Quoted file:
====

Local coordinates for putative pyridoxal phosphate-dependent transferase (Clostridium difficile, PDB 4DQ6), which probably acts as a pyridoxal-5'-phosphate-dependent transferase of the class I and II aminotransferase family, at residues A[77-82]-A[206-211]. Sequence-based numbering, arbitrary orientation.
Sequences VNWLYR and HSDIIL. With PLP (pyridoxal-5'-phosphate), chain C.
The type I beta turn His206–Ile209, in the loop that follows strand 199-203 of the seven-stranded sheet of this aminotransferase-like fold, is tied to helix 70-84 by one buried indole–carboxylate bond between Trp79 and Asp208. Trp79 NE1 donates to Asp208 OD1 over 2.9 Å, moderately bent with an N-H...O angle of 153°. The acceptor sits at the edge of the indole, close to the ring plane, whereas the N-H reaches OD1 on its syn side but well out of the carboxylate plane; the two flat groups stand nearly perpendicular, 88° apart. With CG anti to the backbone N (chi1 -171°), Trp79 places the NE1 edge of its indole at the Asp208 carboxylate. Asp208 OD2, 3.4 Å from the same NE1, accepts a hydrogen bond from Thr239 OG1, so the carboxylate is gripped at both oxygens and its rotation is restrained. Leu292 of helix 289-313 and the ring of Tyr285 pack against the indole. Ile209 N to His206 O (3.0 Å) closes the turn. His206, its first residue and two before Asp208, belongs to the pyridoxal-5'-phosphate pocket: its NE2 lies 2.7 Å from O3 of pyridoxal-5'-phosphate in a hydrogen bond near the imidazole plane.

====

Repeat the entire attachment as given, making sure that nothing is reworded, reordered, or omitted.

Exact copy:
Local coordinates for putative pyridoxal phosphate-dependent transferase (Clostridium difficile, PDB 4DQ6), which probably acts as a pyridoxal-5'-phosphate-dependent transferase of the class I and II aminotransferase family, at residues A[77-82]-A[206-211]. Sequence-based numbering, arbitrary orientation.
Sequences VNWLYR and HSDIIL. With PLP (pyridoxal-5'-phosphate), chain C.
The type I beta turn His206–Ile209, in the loop that follows strand 199-203 of the seven-stranded sheet of this aminotransferase-like fold, is tied to helix 70-84 by one buried indole–carboxylate bond between Trp79 and Asp208. Trp79 NE1 donates to Asp208 OD1 over 2.9 Å, moderately bent with an N-H...O angle of 153°. The acceptor sits at the edge of the indole, close to the ring plane, whereas the N-H reaches OD1 on its syn side but well out of the carboxylate plane; the two flat groups stand nearly perpendicular, 88° apart. With CG anti to the backbone N (chi1 -171°), Trp79 places the NE1 edge of its indole at the Asp208 carboxylate. Asp208 OD2, 3.4 Å from the same NE1, accepts a hydrogen bond from Thr239 OG1, so the carboxylate is gripped at both oxygens and its rotation is restrained. Leu292 of helix 289-313 and the ring of Tyr285 pack against the indole. Ile209 N to His206 O (3.0 Å) closes the turn. His206, its first residue and two before Asp208, belongs to the pyridoxal-5'-phosphate pocket: its NE2 lies 2.7 Å from O3 of pyridoxal-5'-phosphate in a hydrogen bond near the imidazole plane.